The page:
Indian Journal of Community Medicine

SHORT ARTICLE
Year
: 2008  |  Volume : 33  |  Issue : 1  |  Page : 50--51

Social classification: The need to update in the present scenario


AK Agarwal 
 Department of Community Medicine, G. R. Medical College, Gwalior - 474 009, (MP), India

Correspondence Address:
A K Agarwal
4 Medical College Campus, G. R. Medical College, Gwalior (MP) - 474 009
India




How to cite this article:
Agarwal A K. Social classification: The need to update in the present scenario.Indian J Community Med 2008;33:50-51


How to cite this URL:
Agarwal A K. Social classification: The need to update in the present scenario. Indian J Community Med [serial online] 2008 [cited 2020 Dec 5 ];33:50-51
Available from: https://www.ijcm.org.in/text.asp?2008/33/1/50/39245


Full Text

 Introduction



Socioeconomic Status (SES) is an important determinant of the standard of living and health status as it influences the incidence and prevalence of various health conditions. Socioeconomic status also influences social security in terms of the accessibility, affordability, acceptability and actual utilization of various health facilities.

The need for developing a uniform system of socioeconomic classification of the population universally based on the income with scientific basis and should applied with ease and simplicity in each sector or strata wise of population.

There have been several attempts to develop different scales to measure socioeconomic status but Prasad's classification (1961) [1] based on the per capita monthly income and later modified in 1968 [2] and 1970, [3] has been extensively used in the Indian scenario and has been quite effective in performing the t task under discussion. But with the passage of time and due to the inflationary trends in the economy, the original income limits set in these classifications have become substantially low and impractical. Realizing this need, Kumar [4] has updated the classification linked with the All India Consumer Price Index (AICPI) which has also become impractical today and has lower validity due to great variations in the Consumer Price Index.

By 1993-1994 however, the inflation rate was governed by the All India Whole Price Index series, [5] creating an urgent need to link Prasad's classification (1961) with the All India Whole Price Index whereas Prasad's (1961) classification has taken for a basis of modification in terms of latest scenario of cost of living index (COLI). In order to solve this problem, a hypothetical value (0.53) [6] has been developed in relation to the base year of 1993-1994 when the new series of the All India Wholesale Price Index started. [5],[7]

The hypothetical value was calculated based on the concept of the cost-of-living index (COLI), which pertains to the WPI in India. As the COLI is not directly observable, the WPI employs a number of formulae that offer approximations to the measurement objectives. WPI uses the Laspeyres formula to average the price changes due to inflation across different categories of items, because COLI for the each current month is based on the cost of this month's market prices for the items used by the community may be changed due to inflation in wholesale price, of achieving the standard of living actually attained in the base period. [8],[9]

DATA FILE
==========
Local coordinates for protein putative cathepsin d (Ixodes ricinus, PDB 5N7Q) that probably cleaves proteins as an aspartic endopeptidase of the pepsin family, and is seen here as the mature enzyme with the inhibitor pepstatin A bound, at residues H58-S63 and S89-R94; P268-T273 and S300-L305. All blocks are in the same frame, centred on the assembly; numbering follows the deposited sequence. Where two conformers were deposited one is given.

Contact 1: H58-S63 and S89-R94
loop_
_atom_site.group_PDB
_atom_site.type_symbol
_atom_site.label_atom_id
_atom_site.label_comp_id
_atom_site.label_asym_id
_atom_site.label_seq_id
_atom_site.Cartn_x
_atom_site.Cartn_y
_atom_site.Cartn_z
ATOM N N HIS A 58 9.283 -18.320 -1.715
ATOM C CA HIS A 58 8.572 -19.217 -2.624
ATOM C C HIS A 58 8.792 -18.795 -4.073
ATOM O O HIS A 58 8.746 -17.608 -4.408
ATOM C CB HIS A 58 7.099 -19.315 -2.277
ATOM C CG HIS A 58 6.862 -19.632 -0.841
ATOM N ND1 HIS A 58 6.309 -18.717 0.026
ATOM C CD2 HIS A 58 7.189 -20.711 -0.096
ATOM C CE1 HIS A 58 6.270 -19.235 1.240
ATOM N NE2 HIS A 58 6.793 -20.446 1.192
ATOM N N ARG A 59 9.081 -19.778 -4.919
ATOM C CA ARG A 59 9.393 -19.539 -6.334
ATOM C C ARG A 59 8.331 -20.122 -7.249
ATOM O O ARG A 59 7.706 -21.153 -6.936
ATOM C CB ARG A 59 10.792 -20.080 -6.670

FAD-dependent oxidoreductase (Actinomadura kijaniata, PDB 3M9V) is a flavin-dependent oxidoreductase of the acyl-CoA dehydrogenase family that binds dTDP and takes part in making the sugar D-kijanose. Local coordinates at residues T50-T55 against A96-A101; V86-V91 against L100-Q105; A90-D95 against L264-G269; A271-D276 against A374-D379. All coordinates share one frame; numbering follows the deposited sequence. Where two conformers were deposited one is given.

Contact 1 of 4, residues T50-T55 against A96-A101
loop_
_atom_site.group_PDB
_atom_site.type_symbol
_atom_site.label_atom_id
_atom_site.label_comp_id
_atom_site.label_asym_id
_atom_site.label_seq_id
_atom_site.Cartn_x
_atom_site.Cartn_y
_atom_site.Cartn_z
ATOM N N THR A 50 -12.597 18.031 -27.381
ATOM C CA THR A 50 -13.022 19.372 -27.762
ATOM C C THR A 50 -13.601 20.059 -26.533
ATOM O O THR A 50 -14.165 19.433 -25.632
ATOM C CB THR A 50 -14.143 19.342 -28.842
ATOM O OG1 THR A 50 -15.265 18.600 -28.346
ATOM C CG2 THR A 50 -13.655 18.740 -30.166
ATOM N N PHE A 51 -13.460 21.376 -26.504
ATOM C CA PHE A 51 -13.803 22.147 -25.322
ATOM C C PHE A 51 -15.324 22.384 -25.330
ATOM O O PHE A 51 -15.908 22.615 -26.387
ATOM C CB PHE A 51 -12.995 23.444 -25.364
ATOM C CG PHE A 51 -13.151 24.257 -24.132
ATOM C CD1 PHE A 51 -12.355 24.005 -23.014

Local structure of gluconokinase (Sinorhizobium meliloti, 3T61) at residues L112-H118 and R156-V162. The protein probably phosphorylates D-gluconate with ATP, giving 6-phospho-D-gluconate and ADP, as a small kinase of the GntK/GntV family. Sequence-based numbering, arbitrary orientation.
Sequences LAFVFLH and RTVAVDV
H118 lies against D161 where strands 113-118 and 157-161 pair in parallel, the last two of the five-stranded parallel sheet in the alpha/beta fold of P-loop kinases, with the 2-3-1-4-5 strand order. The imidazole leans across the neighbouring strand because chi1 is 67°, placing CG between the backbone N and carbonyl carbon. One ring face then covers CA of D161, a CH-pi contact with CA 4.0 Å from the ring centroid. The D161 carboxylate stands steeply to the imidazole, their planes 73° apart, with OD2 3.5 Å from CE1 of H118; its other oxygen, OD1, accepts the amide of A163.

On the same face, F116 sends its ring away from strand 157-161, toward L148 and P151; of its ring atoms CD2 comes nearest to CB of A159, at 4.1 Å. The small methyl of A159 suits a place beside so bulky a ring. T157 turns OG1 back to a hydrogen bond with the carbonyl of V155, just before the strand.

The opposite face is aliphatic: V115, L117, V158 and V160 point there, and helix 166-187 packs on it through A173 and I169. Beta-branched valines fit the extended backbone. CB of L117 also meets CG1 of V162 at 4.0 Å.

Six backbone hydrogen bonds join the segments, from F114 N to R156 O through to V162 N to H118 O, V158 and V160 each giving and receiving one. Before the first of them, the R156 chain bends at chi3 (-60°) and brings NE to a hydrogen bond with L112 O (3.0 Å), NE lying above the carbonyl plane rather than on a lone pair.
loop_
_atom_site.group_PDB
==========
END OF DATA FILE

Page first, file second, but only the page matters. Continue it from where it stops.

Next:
The ratio of this hypothetical cost to the actual cost of the base period is the lowest expenditure level necessary at this month's price to achieve the base period's living standard. This framework of WPI and the inflation rate from the base period has guided and will continue to guide operational decisions about the construction of the index. [8],[9]

It is a simple method of multiplying the income limits of classification with a multiplication factor and rounding off the values to the nearest rupee. Multiplying the AIWPI at the time of study by the hypothetical value could help to derive the multiplication factor.

Therefore, the multiplication factor = Value of AIWPI [10] x 0.53

The next step is to multiply Prasad's income limits by the multiplication factor. There is one more class-'Below Poverty Line' (BPL) included by the author because this concept of Below Poverty Line was not started in 1961.

Income limits thus obtained, are far more practical and realistic. For example, to compute a social classification for December 2004, the multiplication factor will be = 189.2 [10] x 0.53 = 100.27 or 100.

The proposed classification for this period is given in [Table 1].

As such the value of the AIWPI has not varied according to the geographical area or work forces and urban or rural conditions do not influence the classification. Hence, the value of the AIWPI can be used safely and are regularly published in various weekly fortnightly financial newspapers and magazines.

References

1Prasad BG. Social Classification of Indian families. J Indian Med Assoc 1961;37:250-1.
2Prasad BG. Social Classification of Indian families. J Indian Med Assoc 1968;51:365-6.
3Prasad BG. Changes proposed in Social classification of Indian families. J Indian Med Assoc 1970;55:198-9.
4Kumar P. Social classification-need for constant updating. Indian J Community Med 1993;18:2.
5Hindu Business Line. 2004; 12 th March.
6Economic Advisor, Department of Industrial Policy and promotion, Govt. of India. 2001.
7Kumar R, Mehndiratta D. Hindu Business Line. 2004; 11 th Oct.
8A conceptual framework for the revised price index. Proceedings of the business and economic statistics section. American Statistical Association: 1974. p. 46-72.
9Measurement issues in the price index. Statistical Journal of the United Nations, ECE 15, ISO Press: 1998. p. 1-36.
10Hindu Business Line 2005; 15 th Jan.